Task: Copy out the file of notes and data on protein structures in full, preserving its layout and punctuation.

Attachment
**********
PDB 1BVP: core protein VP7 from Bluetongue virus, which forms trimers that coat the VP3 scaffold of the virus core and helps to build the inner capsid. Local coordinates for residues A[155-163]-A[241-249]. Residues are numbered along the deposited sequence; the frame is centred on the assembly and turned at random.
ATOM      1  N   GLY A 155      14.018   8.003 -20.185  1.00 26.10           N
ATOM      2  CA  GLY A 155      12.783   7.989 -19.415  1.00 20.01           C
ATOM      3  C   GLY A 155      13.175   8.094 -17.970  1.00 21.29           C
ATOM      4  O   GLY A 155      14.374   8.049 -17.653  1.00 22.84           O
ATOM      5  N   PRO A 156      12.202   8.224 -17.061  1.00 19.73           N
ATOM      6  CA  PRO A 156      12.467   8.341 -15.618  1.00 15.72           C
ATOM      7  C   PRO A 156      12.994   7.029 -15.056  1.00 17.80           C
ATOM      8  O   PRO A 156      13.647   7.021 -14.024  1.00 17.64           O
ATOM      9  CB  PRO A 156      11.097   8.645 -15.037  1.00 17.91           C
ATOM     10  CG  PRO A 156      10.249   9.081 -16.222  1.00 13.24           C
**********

PDB 1BVP: core protein VP7 from Bluetongue virus, which forms trimers that coat the VP3 scaffold of the virus core and helps to build the inner capsid. Local coordinates for residues A[155-163]-A[241-249]. Residues are numbered along the deposited sequence; the frame is centred on the assembly and turned at random.
ATOM      1  N   GLY A 155      14.018   8.003 -20.185  1.00 26.10           N
ATOM      2  CA  GLY A 155      12.783   7.989 -19.415  1.00 20.01           C
ATOM      3  C   GLY A 155      13.175   8.094 -17.970  1.00 21.29           C
ATOM      4  O   GLY A 155      14.374   8.049 -17.653  1.00 22.84           O
ATOM      5  N   PRO A 156      12.202   8.224 -17.061  1.00 19.73           N
ATOM      6  CA  PRO A 156      12.467   8.341 -15.618  1.00 15.72           C
ATOM      7  C   PRO A 156      12.994   7.029 -15.056  1.00 17.80           C
ATOM      8  O   PRO A 156      13.647   7.021 -14.024  1.00 17.64           O
ATOM      9  CB  PRO A 156      11.097   8.645 -15.037  1.00 17.91           C
ATOM     10  CG  PRO A 156      10.249   9.081 -16.222  1.00 13.24           C